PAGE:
test if socket is open only

Discussion in 'Perl Misc' started by usaims, Mar 6, 2006.

  1. usaims

    usaims Guest

    Hello,

    I need to test if a remote server has a port open. I do not want to
    write to it (the developer won't let me write to it), just verify if it
    is open. The script below kind of does what I need but it hangs after I
    execute it. Can sombody suggest a better solution?

    #!/usr/bin/perl -w
    use strict;
    use IO::Socket::INET;


    my $sock = IO::Socket::INET->new(PeerAddr => '10.124.251.25',
    PeerPort => '1234',
    Proto => 'tcp',
    ) or die "$!";
    print while <$sock>;

    usaims
     
    usaims, Mar 6, 2006
    #1
    1. Advertising

  2. usaims

    Guest

    "usaims" <> wrote:
    > Hello,
    >
    > I need to test if a remote server has a port open. I do not want to
    > write to it (the developer won't let me write to it),


    Aren't you the developer?

    > just verify if it
    > is open. The script below kind of does what I need but it hangs after I
    > execute it. Can sombody suggest a better solution?
    >
    > #!/usr/bin/perl -w
    > use strict;
    > use IO::Socket::INET;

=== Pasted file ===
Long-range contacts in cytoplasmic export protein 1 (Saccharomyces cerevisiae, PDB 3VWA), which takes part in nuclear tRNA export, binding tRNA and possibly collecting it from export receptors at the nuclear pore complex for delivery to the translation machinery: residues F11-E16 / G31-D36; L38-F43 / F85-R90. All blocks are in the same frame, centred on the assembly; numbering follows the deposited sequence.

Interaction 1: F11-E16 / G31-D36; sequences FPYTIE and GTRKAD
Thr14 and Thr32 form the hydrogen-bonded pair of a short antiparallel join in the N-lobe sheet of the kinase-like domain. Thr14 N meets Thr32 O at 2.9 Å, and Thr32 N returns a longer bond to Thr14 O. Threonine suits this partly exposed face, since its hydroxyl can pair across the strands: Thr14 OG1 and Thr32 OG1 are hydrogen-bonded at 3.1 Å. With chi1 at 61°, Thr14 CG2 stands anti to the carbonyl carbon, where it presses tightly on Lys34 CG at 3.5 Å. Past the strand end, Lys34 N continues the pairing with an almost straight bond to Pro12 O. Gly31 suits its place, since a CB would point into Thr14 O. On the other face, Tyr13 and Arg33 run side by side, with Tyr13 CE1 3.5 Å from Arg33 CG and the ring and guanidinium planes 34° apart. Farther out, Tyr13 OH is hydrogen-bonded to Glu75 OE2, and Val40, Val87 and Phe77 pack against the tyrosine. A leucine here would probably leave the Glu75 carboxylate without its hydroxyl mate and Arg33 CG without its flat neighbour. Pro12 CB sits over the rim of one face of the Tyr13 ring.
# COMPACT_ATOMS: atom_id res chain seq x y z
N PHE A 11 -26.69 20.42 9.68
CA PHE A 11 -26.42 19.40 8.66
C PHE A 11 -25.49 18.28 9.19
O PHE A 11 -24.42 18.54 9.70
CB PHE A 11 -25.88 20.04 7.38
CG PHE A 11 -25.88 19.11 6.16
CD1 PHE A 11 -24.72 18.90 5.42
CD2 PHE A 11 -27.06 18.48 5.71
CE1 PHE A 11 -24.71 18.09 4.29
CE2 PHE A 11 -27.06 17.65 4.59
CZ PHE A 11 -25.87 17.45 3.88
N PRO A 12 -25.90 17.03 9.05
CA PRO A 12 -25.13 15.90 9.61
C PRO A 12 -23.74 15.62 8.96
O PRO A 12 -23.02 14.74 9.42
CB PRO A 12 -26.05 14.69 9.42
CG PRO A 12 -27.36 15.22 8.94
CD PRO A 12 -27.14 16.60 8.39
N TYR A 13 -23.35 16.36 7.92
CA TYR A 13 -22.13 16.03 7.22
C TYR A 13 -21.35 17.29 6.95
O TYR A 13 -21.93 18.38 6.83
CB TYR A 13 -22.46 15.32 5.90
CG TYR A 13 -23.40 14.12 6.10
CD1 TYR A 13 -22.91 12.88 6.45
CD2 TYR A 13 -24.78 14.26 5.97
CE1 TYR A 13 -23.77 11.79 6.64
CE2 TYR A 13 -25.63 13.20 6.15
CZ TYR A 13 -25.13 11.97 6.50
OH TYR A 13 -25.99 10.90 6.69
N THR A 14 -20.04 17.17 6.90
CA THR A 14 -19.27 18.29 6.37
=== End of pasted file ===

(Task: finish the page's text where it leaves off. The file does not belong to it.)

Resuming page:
>
    > my $sock = IO::Socket::INET->new(PeerAddr => '10.124.251.25',
    > PeerPort => '1234',
    > Proto => 'tcp',
    > ) or die "$!";
    > print while <$sock>;


    I guess I'd start by getting rid of the part of the script that hangs,
    which is probably the last line.

    Ohterwise, maybe you need to do something "alarm"ing

    Xho

    --
    -------------------- http://NewsReader.Com/ --------------------
    Usenet Newsgroup Service $9.95/Month 30GB
     
    , Mar 6, 2006
    #2
    1. Advertising

  3. usaims

    Michael Greb Guest

    In article <>,
    "usaims" <> wrote:

    > Hello,
    >
    > I need to test if a remote server has a port open. I do not want to
    > write to it (the developer won't let me write to it), just verify if it
    > is open. The script below kind of does what I need but it hangs after I
    > execute it. Can sombody suggest a better solution?
    >
    > #!/usr/bin/perl -w


    Better to "use warnings;" rather then the -w on the shebang line.

    > use strict;
    > use IO::Socket::INET;
    >


    You really need the print and that is what is causing your script to
    hang. The following line will fail if the port is not open so you just